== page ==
Big Business Will Change the World for the Better

It’s our best bet, and it’s already happening

by Jordan Myska Allen, a lover of life and entrepreneur. He acts as a psychological, spiritual, and professional consultant and practices applied integral thinking.

I believe that large businesses have the greatest leverage for worldwide transformation. Over half of the world’s largest economic entities are multi-national corporations(1); Wal-Mart alone employs more people than the population of Qatar (2). The global value we place on money and work means these entities have the most power, and I believe changing them is easier than changing the value we place on economics. Therefore getting big business to change and become more conscious and compassionate currently has the greatest potential for positive impact on the planet. 

This means we’re not just wasting our time criticizing business, capitalism, and corporations; we’re actually trashing the very tool through which we will accomplish our highest hopes.

You might think this is a pipe-dream, but the fact is that it’s already happening, and it’s been happening for at least thirty years.(3) I know because that’s what my new job is, and that’s why I love my company: we’re not just change consultants, we’re a small group of people that catalyzes giant transformation. We’re not just dreamers, we’ve also succeeded over and over again in enterprises around the world. 

The method is complex (how else could it be when the systems are so complex?) but the principles are simple enough, and worth sharing.

  • We pay attention to all four quadrants(4)—borrowed from integral theory—Mindset, Culture, Behavior, and Systems. Most business enterprises are great at creating and updating systems and behavior, but can’t see the value or method to culture and mindset change. NGO’s on the other hand are often well equipped with passionate mindsets and supportive cultures, but lack systems and behaviors to stay organized and efficiently implement their laudable goals. Simply put, most people and enterprises overemphasize just one or two of these critical four dimensions when all are necessary for success.
  • We incorporate adult ego development (5) and show how these ways of being effect every aspect of relationships, teams, culture, organization, and industry, independent of styles (DISC, MBTI, etc.).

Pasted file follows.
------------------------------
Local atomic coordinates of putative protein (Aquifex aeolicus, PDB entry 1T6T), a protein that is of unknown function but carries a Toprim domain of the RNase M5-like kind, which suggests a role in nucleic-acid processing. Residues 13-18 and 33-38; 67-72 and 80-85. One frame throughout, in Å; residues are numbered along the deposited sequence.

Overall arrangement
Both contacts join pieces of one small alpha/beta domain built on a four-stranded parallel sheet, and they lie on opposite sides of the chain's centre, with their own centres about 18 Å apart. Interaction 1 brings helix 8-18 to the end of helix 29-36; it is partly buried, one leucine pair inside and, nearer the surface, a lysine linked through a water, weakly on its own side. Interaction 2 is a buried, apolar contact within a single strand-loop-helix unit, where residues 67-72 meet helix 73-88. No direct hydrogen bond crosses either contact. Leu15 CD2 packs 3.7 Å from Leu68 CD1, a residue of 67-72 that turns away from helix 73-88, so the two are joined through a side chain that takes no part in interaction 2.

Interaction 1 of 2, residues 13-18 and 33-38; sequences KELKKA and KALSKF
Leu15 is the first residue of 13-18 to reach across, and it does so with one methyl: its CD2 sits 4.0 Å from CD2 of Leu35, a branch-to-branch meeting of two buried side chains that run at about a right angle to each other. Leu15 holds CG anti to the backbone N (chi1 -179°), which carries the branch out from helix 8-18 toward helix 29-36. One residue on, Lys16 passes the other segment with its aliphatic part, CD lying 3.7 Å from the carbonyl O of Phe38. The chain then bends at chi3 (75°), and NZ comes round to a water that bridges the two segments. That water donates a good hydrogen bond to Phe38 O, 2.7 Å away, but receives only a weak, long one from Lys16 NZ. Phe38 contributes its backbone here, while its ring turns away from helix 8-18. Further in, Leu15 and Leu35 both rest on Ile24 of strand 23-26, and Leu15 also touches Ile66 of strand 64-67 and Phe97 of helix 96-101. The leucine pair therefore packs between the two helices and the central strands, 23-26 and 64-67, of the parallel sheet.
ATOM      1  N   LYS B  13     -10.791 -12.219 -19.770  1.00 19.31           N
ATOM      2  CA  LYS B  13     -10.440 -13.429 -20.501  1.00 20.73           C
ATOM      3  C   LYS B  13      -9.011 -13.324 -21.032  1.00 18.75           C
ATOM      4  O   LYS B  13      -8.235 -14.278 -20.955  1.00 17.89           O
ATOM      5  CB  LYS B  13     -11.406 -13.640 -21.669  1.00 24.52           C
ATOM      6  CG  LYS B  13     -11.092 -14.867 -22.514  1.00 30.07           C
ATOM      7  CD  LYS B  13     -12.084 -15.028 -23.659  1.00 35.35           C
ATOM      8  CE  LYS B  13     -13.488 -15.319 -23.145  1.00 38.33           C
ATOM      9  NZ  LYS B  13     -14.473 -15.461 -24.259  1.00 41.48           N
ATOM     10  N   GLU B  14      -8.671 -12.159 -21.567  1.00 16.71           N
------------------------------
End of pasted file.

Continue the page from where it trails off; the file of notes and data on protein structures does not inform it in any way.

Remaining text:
• We coach individual leaders to model any change they wish to see. It’s not just a Gandhi quote; if leaders don’t at least try to be the change they want to see in their companies, no one will follow. Why would they, unless forced to?
  • We focus on high leverage leaders evolving from the inside out. When leaders change, they change their teams, who then change their companies. If we can change a few leading companies in an industry, the whole industry has to change to keep up. When a few industries change, the others have to as well, creating a domino effect of systemic awakening worldwide.

The natural outcome of this kind of work is consistently breakthrough: not only do companies take better care of their employees, invite and utilize their input, increase the environment of working and the morale of stakeholders, and start to see and take responsibility for their bigger impact on the environment and systems they affect all around them, they increase their profits.

It’s not an easy journey. It takes years of hard work. It requires a lot of challenging personal changes and bold organizational commitments. It feels like giant risk because it often means going against the status quo and things that seem crazy. Even in the midst of the chaos of today’s global, social media driven, constantly changing marketplace, very few top leaders are open to engaging this kind of work, despite it’s history of success.

Yet the good news is that it’s happening. There are more than a handful of giant corporations that have a soul and a massive beating heart (6), and in the future this compassion and organizational self-awareness will be required for success. The result will be a sea change in society that doesn’t just support the burgeoning social, environmental, and world-citizenship consciousness, but requires it as part of being a healthy adult.

What do you think? Which corporations do you see engaging in this kind of work? How can you support it? How can we support each other in creating these types of changes? Does this challenge your view of large corporations? Are you skeptical? Make a comment and let’s start a conversation for the good of all.

(1) and





(6) and


Image:AttributionNo Derivative Works Some rights reserved by USDAgov

Category: Belief


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